From today, it is an offence for retail or rental outlets to supply a DVD/video to a person under the designated age. However, the ability of children to download inappropriate material from the internet remains a grey area.
The change is part of new legislation, the Civil Law (Miscellaneous Provisions) Act 2008, which amends some sections of the Censorship of Films Act, 1923 and the Video Recordings Act, 1989.
It comes as the Irish Film Censor’s Office is rebranded to become the Irish Film Classification Office (IFCO).
“Just as Ireland has changed profoundly in recent years, so too has film censorship. We’ve moved far away from the nanny state, moralguardian censorship of yesteryear towards an acceptance of the general principle that, in a mature society, adults should be free (subject to the law) to make their own choices,” said the director of film classification, John Kelleher.
But what about children making their own choices about what films to watch? True, outlets can be fined up to €2,000 now for selling age-inappropriate DVDs, but this will only happen if an adult decides to take action. How many parents are going to call the Gardaí if their 14-year old comes home with an over-16 DVD?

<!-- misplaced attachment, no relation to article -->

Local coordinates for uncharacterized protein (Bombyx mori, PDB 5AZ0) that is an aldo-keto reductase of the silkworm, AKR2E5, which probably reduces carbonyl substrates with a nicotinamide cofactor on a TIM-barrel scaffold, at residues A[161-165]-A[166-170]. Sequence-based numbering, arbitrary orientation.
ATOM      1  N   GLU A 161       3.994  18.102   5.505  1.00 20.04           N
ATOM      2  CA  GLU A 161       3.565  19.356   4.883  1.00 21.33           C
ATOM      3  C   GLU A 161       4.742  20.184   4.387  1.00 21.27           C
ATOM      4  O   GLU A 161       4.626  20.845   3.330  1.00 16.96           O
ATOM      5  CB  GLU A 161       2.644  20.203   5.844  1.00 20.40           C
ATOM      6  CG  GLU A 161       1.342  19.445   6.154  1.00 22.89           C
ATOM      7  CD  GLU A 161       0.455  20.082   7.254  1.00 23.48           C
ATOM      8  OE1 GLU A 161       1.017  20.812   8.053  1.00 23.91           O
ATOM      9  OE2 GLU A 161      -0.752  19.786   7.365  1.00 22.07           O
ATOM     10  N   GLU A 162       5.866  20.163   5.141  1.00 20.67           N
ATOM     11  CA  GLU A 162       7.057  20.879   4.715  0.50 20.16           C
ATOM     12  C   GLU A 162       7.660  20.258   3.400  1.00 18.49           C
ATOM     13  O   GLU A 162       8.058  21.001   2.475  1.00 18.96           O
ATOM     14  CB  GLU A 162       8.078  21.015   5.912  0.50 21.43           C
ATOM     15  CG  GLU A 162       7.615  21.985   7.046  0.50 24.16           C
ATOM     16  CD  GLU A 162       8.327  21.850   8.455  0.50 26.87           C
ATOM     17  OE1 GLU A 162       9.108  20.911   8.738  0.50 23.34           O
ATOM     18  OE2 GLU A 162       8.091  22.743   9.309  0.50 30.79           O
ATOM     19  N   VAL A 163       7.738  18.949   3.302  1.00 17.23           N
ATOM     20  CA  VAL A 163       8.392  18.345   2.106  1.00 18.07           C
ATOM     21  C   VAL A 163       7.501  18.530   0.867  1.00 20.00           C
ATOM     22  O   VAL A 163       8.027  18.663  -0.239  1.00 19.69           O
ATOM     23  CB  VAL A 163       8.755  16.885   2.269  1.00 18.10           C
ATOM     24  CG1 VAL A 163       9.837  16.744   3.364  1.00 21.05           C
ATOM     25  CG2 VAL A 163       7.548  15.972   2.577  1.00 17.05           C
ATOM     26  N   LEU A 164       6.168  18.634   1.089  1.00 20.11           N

And then there’s the internet. Downloading of movies from websites hasn’t caught on here to any great extent – the two main sources are Moviestar.ie and Xbox Live from Microsoft. Because using these services requires a credit card or billing, users should be over 18 – unless of course children are using their parents’ cards.
In addition, anyone can download film clips from social networking sites without disclosing their real age. Most sites with legitimate content will ask users to enter an age but there is no way of verifying that this is accurate.
MRBI carried out a survey on attitudes to classification for IFCO last year which showed that 85pc of the 1,000 people surveyed would like to see IFCO’s age ratings on films downloaded over the internet. Asked which types of screen media they believe can have the most potentially negative effect on children, 44pc of respondents said the internet, 32pc video games, 17pc TV, 4pc DVDs and 2pc cinema.
Mark Brennan, assistant classifier at IFCO, pointed out that parents can check the classification of any cinema released film on the website www.ifco.ie. Only 12pc of those in the MRBI survey were aware of this. In 2007, almost 9,000 cinema films and DVDs were certified by IFCO. “We want to be a trustmark for parents,” said Brennan.
The classifications are there, but ultimately parents still have to supervise what films their children are watching if they want to be sure they’re not being exposed to anything harmful.
By Sorcha Corcoran
Pictured: The Dark Knight, the new batman movie starring Christian Bale, which has received an IFCO classification of 15A
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